The Current Account and its Components in 1994/95
The deficit of the current external account is set to widen to Sch 19 billion in 1994 and 25 billion in 1995. Developments in the trade balance are, by themselves, no major cause for concern. However, a decline in tourism competitiveness implies that the traditional surplus of this sector will cover an ever falling part of the merchandise trade deficit. Moreover, the deficit in the transfer balance rises markedly with Austria's contribution to the EU budget. Since 1993 the balance on current account has progressively deteriorated. For the first time since the early 1980s, the deficit may exceed 1 percent of GDP in 1995. Still, recent developments are no immediate cause for concern. High net capital inflows over the last years underline the high credibility of Austria's economic policy and allow smooth financing of small current account deficits. The recent deterioration of the current account is the result of compounded special factors. One is the growth differential between Austria and other European countries in 1993 and 1994 which has accelerated the growth of exports over imports. A decline in disposable income in Germany during the recession hit the domestic tourism industry in particular while spending by Austrians abroad rose markedly. Another factor is the substantial rise in the real-effective schilling exchange rate, by 2.6 percent in 1992 and 3 percent in 1993. While the manufacturing sector has been able to largely offset the resulting weakening of competitiveness by productivity gains, these are more difficult to achieve in tourism and other services. A third reason for the rising external deficit is the composition of foreign versus domestic demand. Imports are more highly concentrated on finished items such as investment goods than exports. The cut in the general investment tax allowance as of April 1994 induced many firms to pre-emptive spending on machinery and equipment which, by boosting imports, led to a higher trade deficit in the first quarter of the year. Moreover, with Austrian tourism exports concentrated on the German market and in particular the lower and middle-income strata, the squeeze in German household incomes had a strong negative effect on the services balance. The recovery in Europe may be expected to lead to an improvement in the Austrian current account. Nevertheless, recent developments should be taken as a warning sign. Net transfers to the EU will burden the transfer balance by Sch 12 billion in 1995 and rise progressively thereafter. This and the prospect of further losses in tourism market shares may be taken as auspices that the traditional quasi-zero balance in the current account may no longer be taken for granted.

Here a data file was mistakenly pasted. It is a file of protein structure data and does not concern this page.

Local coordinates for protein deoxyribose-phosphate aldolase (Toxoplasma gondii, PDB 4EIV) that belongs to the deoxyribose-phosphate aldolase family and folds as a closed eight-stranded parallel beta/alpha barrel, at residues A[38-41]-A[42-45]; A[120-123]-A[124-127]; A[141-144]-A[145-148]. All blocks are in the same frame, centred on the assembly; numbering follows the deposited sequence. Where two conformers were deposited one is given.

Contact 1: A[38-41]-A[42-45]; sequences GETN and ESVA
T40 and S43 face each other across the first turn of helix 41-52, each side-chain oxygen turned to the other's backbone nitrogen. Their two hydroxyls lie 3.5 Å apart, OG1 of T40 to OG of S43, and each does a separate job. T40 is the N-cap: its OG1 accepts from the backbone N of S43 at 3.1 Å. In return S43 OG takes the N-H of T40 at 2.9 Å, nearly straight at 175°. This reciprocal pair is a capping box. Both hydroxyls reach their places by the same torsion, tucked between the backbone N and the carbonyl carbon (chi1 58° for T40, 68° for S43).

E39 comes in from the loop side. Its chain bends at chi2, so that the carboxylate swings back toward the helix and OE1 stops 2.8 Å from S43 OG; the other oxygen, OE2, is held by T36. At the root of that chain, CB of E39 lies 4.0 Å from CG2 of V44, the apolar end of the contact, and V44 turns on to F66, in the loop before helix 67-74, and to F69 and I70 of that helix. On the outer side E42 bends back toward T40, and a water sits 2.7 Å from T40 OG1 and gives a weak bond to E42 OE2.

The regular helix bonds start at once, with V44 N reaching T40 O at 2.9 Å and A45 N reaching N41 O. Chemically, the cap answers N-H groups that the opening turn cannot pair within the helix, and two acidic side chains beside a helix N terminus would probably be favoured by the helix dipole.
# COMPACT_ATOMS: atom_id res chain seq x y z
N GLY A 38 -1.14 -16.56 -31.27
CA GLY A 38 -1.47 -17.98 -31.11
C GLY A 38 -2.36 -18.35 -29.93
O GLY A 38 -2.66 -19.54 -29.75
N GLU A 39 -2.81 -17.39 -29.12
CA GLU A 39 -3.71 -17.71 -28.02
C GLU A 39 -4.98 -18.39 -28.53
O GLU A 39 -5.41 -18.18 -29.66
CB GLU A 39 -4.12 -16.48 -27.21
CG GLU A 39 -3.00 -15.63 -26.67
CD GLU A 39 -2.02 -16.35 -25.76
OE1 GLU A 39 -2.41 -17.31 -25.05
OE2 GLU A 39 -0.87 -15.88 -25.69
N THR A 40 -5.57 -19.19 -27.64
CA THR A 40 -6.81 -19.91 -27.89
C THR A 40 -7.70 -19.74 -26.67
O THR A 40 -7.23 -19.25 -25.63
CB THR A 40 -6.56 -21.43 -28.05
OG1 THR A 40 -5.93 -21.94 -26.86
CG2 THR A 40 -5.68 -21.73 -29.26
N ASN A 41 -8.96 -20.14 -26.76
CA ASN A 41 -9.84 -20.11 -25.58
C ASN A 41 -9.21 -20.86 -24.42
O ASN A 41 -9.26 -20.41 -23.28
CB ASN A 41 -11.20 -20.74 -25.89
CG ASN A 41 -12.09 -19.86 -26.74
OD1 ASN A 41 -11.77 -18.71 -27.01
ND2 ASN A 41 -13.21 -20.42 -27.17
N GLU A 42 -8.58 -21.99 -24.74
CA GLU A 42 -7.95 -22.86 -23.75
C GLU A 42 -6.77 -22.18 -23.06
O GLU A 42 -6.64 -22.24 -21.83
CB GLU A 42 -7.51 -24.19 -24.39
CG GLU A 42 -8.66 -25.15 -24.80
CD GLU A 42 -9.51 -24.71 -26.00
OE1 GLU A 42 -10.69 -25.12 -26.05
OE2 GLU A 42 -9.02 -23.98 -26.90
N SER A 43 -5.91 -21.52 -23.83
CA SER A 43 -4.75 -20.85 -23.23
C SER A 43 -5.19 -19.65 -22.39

Volume (Year): 67 (1994)
Issue (Month): 12 (December)
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